This past weekend was the kickoff event for DreamIt Ventures’ 2010 program. The program, considered as one of the top three accelerators in the country, received over 350 applications for its third class, per opening remarks from co-founder Mike Levinson.
On Monday, I wrote about some of the lessons that the 2009 DreamIt Ventures alumni panel spoke about at the kickoff event for the 2010 cohort. Following this panel session was a presentation by Steve Barsh. Steve was the DreamIt partner who ran the day-to-day operations last year, but he’ll be taking a somewhat reduced role this year, as his main focus now is his newly launched startup that’s a marketplace for great last minute deals on vacation rentals, PackLate.com.
As always, Steve had a ton of great thoughts for the companies. His presentation was a collection of startup tips and tricks, to get the companies in the right mindset for the first day of the program (which was Monday). Here were some of the highlights of his talk:
- Steve talked about some of the common problems startups face. One of the key issues he mentioned was early-stage startups commonly looking for validation from investors, and thus attempting to raise money from investors too early (More on Steve’s blog). Steve told the DreamIt companies that you don’t need any funding to go out and ask your customers if they would buy your product if you built it. And if they say no, you can ask why not and dig into what their concerns are. For more, see Steve’s blog post on the topic.
- He covered the concept that every startup has a number of key assumptions and that the companies want to be looking for ways to kill these off as early as possible during the summer. Remove these assumptions to increase the probability that your business will succeed, but also if you are going to look for funding at some point down the road, this is one of the best ways to improve your valuation. (Post on Steve’s blog)
This concept of de-risking your business plan was an extremely transformative way of looking at building startups for me last summer and I hope that this important concept was driven home for the new founders in a similar way.
- Steve spoke about how a startup’s job is to learn as quickly as possible – to run through a maze filled with a ton of dead ends, realizing that you’re heading towards one of these dead-ends as quickly as possible, and pivoting to start off on a new route.
To this end, each week, you should be figuring out what you can learn, what experiments you’re going to be running. What marketing experiments? What product experiments? Pitch experiments? Set a hypothesis and then go off and prove or disprove it. Build a minimum viable product, release it, learn, improve, and release again. Along those lines: If in retrospect, you look back at your first product and you’re not embarrassed by it, then you waited too long to release it.
- Steve also talked about the importance of not sitting there and debating these learnings amongst your team. A/B test everything. Think people want a new feature? Put a button on a page and see if people click on it. Put Google Adwords up and see what people click on – refine your pricing and positioning via this methodology. Steve has some good tips on these techniques here and here on his blog.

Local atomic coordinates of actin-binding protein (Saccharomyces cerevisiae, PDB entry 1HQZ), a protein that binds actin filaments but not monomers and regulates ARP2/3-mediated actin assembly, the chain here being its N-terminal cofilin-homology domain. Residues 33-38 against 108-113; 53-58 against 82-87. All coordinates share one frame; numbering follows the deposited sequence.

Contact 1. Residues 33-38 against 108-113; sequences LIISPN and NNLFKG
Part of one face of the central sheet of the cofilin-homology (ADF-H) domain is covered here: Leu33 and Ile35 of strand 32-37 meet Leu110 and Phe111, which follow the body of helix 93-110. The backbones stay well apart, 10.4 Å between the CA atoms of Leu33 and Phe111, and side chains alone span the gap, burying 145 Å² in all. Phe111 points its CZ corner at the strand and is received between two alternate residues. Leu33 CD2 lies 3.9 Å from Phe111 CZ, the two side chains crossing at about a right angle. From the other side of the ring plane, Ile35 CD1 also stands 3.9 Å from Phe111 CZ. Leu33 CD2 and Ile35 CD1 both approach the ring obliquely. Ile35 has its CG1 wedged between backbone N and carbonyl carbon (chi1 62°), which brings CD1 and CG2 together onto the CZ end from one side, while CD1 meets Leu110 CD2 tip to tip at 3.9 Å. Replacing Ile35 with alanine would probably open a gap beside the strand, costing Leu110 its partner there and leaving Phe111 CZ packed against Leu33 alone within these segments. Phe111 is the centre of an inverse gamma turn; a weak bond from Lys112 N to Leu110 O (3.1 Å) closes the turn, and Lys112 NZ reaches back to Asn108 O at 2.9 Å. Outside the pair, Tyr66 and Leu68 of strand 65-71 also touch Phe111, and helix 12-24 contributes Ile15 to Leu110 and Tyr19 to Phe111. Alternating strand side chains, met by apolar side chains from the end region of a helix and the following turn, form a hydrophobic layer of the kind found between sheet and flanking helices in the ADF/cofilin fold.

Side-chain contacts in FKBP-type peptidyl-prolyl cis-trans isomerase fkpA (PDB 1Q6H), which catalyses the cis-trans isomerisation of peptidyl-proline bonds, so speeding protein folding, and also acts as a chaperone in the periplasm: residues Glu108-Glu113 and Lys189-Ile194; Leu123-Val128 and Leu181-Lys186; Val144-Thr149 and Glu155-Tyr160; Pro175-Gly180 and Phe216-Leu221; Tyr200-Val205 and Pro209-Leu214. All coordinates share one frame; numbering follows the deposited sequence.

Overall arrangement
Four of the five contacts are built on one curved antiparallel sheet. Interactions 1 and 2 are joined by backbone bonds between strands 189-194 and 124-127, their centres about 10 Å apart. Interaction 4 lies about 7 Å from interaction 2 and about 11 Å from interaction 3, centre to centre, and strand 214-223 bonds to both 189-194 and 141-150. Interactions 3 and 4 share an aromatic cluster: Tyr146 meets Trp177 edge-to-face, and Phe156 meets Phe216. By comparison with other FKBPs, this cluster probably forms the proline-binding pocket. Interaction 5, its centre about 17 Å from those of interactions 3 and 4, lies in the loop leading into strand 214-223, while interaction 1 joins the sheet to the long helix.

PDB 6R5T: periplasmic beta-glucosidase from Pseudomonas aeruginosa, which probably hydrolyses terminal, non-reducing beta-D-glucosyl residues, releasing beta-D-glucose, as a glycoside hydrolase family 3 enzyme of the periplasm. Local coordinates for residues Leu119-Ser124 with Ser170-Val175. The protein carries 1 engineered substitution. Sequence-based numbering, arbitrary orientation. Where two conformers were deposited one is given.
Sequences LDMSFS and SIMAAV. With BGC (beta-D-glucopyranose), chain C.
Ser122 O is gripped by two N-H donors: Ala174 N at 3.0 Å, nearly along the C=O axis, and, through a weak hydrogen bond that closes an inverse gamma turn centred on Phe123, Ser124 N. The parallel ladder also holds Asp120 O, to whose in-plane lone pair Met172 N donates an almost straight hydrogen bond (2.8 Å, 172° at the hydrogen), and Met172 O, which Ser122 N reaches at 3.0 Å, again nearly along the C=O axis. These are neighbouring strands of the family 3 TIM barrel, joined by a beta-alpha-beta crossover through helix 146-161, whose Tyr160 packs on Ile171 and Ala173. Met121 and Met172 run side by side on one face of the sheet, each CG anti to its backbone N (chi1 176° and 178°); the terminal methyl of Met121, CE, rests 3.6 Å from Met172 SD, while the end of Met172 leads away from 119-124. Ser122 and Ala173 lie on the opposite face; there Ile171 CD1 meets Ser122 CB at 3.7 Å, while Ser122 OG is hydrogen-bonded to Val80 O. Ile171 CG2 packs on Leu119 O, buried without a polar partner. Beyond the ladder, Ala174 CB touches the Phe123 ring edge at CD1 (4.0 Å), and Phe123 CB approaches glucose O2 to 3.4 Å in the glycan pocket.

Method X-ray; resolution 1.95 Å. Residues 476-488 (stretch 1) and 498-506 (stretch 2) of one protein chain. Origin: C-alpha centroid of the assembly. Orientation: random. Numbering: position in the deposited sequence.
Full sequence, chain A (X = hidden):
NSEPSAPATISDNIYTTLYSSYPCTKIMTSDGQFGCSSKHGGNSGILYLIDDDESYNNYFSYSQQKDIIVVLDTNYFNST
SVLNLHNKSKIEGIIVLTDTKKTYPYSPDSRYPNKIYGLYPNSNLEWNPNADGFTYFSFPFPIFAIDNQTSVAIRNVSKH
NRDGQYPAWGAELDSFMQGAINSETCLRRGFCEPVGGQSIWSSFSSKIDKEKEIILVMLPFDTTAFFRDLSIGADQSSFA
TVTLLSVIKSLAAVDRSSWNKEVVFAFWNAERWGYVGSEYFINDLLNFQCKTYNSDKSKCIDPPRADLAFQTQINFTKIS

- He shared an interesting way of looking at startup strategy: every single day, what can you do to gain an unfair advantage? What can your mentors, advisors, board, university connections, LinkedIn, etc. do to give you an unfair advantage? Can you call in favors from friends? Can you get in touch with a key contact through a fellow alum? Figure out what you can do to give you an edge over your competitors – you are in this to win. In that vein, start building your networks on LinkedIn – those shared connections will be the basis of your personal competitive advantage.
- Steve shared one of his classic tips that I’ve always thought was one of his best: he suggested that the companies, as they’re meeting with investors this summer (for advice – most are too early stage to be pitching for real), end their conversation with this question: “If you would ever consider making an investment in a company like ours, what would it take for you to make that investment?” I love this question, because it’s a great way for the entrepreneurs to get inside the investor’s thought process, and get some insight into the kinds of issues that they’re going to need to address before they can have the follow-on investment conversation for real.
- Steve closed with this bit of advice: You are getting on a roller coaster. You are going to have great days. You are going to have days where you’re ready to pack up shop. Stay stubborn and focused, but keep looking for pivot opportunities.
And so many more great thoughts and ideas. The summary recap hardly does the presentation justice. So, the presentation is embedded below – check it out.
In many ways, Steve offered similar thoughts and techniques to what he presented last year at the DreamIt kickoff event for the 2009 companies, however, I think the presentation was much richer this year. For the better part of the past year, Steve has been living the early stage startup life again and putting all of these techniques into practice with PackLate.com. All of the lessons learned really came through in this talk. Tons of great advice for the DreamIt companies – hopefully, they’ll take a handful of these and put them into practice. And just like that classic novel that every time you read, you get something new out of it, there were even things for the DreamIt alumni in the audience to take away and put into practice. Certainly, if you ever get the chance to hear Steve speak about his tips for startups, take him up on it – there will certainly be something worthwhile for you and your business.
Check out the presentation for yourself, from SlideShare:
EDIT: The presentation has been embedded.